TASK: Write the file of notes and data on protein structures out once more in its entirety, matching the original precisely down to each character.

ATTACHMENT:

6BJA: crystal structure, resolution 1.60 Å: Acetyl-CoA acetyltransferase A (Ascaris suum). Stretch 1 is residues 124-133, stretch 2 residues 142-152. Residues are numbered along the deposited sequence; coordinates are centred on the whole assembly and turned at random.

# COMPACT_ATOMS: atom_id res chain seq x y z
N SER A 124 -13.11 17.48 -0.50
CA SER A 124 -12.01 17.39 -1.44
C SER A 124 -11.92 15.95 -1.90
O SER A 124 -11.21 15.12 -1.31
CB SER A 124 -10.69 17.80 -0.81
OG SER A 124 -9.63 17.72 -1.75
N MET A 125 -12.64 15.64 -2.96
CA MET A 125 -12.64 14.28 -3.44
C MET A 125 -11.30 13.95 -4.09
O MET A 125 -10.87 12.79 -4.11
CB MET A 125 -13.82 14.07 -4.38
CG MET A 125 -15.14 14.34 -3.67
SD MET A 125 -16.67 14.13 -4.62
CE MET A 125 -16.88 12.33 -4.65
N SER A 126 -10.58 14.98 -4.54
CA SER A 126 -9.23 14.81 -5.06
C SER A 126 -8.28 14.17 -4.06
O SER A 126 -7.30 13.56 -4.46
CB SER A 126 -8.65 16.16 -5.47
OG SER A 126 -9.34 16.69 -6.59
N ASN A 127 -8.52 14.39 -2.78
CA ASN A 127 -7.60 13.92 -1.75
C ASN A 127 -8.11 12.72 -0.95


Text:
6BJA: crystal structure, resolution 1.60 Å: Acetyl-CoA acetyltransferase A (Ascaris suum). Stretch 1 is residues 124-133, stretch 2 residues 142-152. Residues are numbered along the deposited sequence; coordinates are centred on the whole assembly and turned at random.

# COMPACT_ATOMS: atom_id res chain seq x y z
N SER A 124 -13.11 17.48 -0.50
CA SER A 124 -12.01 17.39 -1.44
C SER A 124 -11.92 15.95 -1.90
O SER A 124 -11.21 15.12 -1.31
CB SER A 124 -10.69 17.80 -0.81
OG SER A 124 -9.63 17.72 -1.75
N MET A 125 -12.64 15.64 -2.96
CA MET A 125 -12.64 14.28 -3.44
C MET A 125 -11.30 13.95 -4.09
O MET A 125 -10.87 12.79 -4.11
CB MET A 125 -13.82 14.07 -4.38
CG MET A 125 -15.14 14.34 -3.67
SD MET A 125 -16.67 14.13 -4.62
CE MET A 125 -16.88 12.33 -4.65
N SER A 126 -10.58 14.98 -4.54
CA SER A 126 -9.23 14.81 -5.06
C SER A 126 -8.28 14.17 -4.06
O SER A 126 -7.30 13.56 -4.46
CB SER A 126 -8.65 16.16 -5.47
OG SER A 126 -9.34 16.69 -6.59
N ASN A 127 -8.52 14.39 -2.78
CA ASN A 127 -7.60 13.92 -1.75
C ASN A 127 -8.11 12.72 -0.95